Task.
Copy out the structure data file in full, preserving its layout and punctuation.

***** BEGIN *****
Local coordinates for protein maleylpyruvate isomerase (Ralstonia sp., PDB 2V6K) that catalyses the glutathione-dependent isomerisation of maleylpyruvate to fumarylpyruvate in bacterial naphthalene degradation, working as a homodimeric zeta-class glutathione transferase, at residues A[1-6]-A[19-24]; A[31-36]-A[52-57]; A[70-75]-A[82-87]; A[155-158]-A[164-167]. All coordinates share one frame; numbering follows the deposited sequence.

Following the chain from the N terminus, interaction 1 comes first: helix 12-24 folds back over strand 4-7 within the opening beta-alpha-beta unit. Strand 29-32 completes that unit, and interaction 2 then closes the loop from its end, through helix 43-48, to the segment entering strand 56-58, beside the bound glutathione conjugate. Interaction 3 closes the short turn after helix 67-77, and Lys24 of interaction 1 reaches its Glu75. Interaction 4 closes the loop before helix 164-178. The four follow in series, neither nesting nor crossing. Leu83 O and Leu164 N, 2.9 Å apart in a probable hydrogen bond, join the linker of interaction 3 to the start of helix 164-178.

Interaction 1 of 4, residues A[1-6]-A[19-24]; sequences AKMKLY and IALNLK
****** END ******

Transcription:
Local coordinates for protein maleylpyruvate isomerase (Ralstonia sp., PDB 2V6K) that catalyses the glutathione-dependent isomerisation of maleylpyruvate to fumarylpyruvate in bacterial naphthalene degradation, working as a homodimeric zeta-class glutathione transferase, at residues A[1-6]-A[19-24]; A[31-36]-A[52-57]; A[70-75]-A[82-87]; A[155-158]-A[164-167]. All coordinates share one frame; numbering follows the deposited sequence.

Following the chain from the N terminus, interaction 1 comes first: helix 12-24 folds back over strand 4-7 within the opening beta-alpha-beta unit. Strand 29-32 completes that unit, and interaction 2 then closes the loop from its end, through helix 43-48, to the segment entering strand 56-58, beside the bound glutathione conjugate. Interaction 3 closes the short turn after helix 67-77, and Lys24 of interaction 1 reaches its Glu75. Interaction 4 closes the loop before helix 164-178. The four follow in series, neither nesting nor crossing. Leu83 O and Leu164 N, 2.9 Å apart in a probable hydrogen bond, join the linker of interaction 3 to the start of helix 164-178.

Interaction 1 of 4, residues A[1-6]-A[19-24]; sequences AKMKLY and IALNLK